While thousands of music lovers will descend on Exhibition Park on Sunday for the Canberra leg of Groovin the Moo, the eyes of the nation will be on the festival for a different reason.
Doctors, chemists and counsellors will be on site carrying out the second legal pill testing trial in Australia, the results of which could help change drug policy across the country.
Here's what you need to know about it.
Does pill testing mean I am allowed to bring drugs into the festival?
No. Drugs are still illegal in Canberra and on the festival grounds. However much like safe injecting rooms, police have agreed not to target the area where pill testing is taking place. However police will still have a strong presence at the festival and if they catch you with drugs, you will be arrested. Two people were arrested for drug offences at last year's event.
Why is pill testing allowed to take place?
The ACT government and ACT Policing have agreed to let Pill Testing Australia trial their drug checking service as an alternative way of reducing drug-related harm at music festivals. The service allows medical professionals to test drugs and educate potential drugtakers about the risks they face. Last year, 18 per cent of participants said they would not use the drug after receiving the results of their test, 12 per cent said they would consume less and 5 per cent said they would consume another drug instead.
What are the penalties for drug possession in the ACT?
The penalties for drug possession vary, but as an example if you possess 25 grams of cannabis or less you could receive a $100 fine or if you possess a prohibited substance such as one or two MDMA tablets you could be fined a maximum of $8000 or face up to two years in jail.
Where do I get my drugs tested?
Pill testing will take place in the medical services area of the festival. Last year the pill testing tent had a shared entrance with a health tent, so anyone watching from the outside would not know whether a patron was accessing the pill testing or health services. During the 2018 festival 129 people came through the tent and a total of 85 samples were provided.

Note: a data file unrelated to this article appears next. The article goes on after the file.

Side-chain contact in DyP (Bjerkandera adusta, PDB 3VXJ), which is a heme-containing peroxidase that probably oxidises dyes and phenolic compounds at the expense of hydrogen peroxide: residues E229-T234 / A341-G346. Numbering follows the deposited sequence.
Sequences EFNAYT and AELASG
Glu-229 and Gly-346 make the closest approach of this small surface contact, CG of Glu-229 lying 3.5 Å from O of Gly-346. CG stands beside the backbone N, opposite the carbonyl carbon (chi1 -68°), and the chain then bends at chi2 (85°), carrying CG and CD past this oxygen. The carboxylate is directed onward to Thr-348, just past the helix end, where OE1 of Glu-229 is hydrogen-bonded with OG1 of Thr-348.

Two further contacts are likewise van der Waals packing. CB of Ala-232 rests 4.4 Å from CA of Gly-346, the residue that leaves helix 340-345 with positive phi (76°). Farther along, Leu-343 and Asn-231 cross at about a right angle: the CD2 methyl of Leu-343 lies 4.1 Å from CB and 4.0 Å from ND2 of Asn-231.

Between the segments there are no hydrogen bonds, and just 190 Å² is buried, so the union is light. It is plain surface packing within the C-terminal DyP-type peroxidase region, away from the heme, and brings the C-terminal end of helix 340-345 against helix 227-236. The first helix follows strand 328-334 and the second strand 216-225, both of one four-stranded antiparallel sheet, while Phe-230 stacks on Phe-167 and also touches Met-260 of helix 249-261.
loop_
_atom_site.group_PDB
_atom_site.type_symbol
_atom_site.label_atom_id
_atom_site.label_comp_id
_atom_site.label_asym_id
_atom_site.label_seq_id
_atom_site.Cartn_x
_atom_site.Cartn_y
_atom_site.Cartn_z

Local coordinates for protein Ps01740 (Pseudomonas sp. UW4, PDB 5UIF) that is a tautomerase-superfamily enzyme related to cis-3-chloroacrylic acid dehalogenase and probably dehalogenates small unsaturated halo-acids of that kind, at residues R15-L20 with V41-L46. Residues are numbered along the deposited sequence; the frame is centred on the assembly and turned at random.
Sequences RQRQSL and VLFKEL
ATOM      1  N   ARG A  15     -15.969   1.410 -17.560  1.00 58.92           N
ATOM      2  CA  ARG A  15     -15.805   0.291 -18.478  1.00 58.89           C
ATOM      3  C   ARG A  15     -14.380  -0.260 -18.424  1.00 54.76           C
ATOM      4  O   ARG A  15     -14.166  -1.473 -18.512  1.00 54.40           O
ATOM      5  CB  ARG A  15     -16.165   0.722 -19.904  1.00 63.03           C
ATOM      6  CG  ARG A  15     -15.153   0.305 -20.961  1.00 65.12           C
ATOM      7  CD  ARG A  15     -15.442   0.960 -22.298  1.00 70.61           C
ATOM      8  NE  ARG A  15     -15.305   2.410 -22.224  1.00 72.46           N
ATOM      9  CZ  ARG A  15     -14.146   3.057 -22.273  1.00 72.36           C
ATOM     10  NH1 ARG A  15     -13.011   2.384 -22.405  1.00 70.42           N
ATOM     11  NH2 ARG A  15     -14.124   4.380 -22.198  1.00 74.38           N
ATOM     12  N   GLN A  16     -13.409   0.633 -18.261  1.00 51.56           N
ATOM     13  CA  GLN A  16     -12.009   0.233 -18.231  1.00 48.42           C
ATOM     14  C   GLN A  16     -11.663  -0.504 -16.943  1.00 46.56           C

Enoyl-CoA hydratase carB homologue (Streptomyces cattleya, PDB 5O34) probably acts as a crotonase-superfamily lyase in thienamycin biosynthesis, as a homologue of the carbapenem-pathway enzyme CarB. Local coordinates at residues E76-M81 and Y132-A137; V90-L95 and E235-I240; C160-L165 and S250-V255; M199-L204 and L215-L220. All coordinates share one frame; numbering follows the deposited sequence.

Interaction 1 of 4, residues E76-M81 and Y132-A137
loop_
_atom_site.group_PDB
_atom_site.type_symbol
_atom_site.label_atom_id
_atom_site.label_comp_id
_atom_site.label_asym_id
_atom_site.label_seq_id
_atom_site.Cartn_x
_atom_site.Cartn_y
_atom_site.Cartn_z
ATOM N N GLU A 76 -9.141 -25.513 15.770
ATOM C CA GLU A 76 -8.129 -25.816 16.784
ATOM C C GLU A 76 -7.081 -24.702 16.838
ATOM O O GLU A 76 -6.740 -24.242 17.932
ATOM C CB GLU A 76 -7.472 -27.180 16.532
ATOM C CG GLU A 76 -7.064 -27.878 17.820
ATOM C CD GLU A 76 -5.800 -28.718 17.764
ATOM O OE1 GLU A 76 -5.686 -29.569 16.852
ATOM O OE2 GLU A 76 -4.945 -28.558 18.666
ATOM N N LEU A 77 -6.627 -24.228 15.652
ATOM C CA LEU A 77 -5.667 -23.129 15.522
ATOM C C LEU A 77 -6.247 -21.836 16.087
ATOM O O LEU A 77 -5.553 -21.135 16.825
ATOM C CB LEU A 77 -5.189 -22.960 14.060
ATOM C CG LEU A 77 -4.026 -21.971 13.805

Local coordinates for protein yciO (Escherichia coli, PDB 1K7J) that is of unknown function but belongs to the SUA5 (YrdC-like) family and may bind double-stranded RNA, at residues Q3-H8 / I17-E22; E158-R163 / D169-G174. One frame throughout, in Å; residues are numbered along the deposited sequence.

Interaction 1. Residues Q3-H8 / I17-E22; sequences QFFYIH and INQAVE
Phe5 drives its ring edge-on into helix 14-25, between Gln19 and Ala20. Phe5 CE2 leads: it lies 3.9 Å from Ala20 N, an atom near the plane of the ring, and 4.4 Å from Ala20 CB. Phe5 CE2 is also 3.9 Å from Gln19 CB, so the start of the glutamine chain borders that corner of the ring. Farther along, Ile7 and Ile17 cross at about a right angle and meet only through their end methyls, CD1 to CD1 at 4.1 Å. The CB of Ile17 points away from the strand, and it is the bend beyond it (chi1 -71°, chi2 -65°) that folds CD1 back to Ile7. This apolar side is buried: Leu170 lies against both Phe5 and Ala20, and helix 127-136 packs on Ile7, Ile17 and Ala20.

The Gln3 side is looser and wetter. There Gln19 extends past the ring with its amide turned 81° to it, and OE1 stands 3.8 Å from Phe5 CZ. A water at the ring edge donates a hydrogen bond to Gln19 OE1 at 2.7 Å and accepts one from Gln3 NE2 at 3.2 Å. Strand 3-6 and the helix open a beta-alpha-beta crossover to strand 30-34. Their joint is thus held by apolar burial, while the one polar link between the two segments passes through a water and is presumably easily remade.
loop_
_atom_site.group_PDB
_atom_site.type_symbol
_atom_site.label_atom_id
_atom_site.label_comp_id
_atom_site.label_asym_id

Won't the police just hang around outside the tent arresting people for drug possession?
While there is no amnesty zone around the pill testing area, police have said they will not target people who use the service and will only enter the tent in an emergency or if required by organisers or the pill testers. No one who used the service last year was arrested by police.
How does the testing work?
Pill Testing Australia uses an infrared spectrometer, which can quickly identify the ingredients of a drug by comparing it with a library of substances. Canberra emergency doctor Dr David Caldicott said last year the equipment used to test the drugs was so sophisticated, it was even able to pick up the kind of condensed milk used as filler in the drugs.
Test results are assigned one of three colour-coded categories and pinned to a noticeboard to alert patrons of what may be circulating. 'Red' results indicate drugs that are associated with increased harm or multiple overdoses and death. 'Yellow' results indicate a disparity between what was in the drug what the patron expected it to be and 'white' results mean the drug is what the patron thought it was. Last year, two potentially lethal substances were detected.
How long does testing take?
The process takes around 15 minutes. Once you enter the tent you'll be asked to sign a consent form and answer some questions. If you are deemed to be too intoxicated you will be referred to the first aid and paramedics also located in the medical services area. If you are eligible to take part, chemists will then test your sample and the medical advisor will tell you the results. At no stage will you be told your drugs are safe.
There will also be harm reduction counsellors on hand to talk to you about your drug use. Three-quarters of the people who brought drugs for testing last year received brief drug and alcohol intervention counselling. There will also be an amnesty bin for people to dispose of unwanted drugs.
Can I get anything tested?
There are no restrictions on what kind of substance can be tested, so long as a small scraping or sample can be provided.
Last year patrons were told if they produced quantities of drugs that were legally deemed to be trafficable amounts they would be refused service.
How is what Pill Testing Australia does different to reagent tests you can pick up from chemists?
While a reagent test kit is valued at around $10, the equipment they use is valued at around $45,000 for each machine. A 'front-of-house' pill testing service also allows medical professionals to talk to potential users about their drug use and educate them about the risks they are taking.
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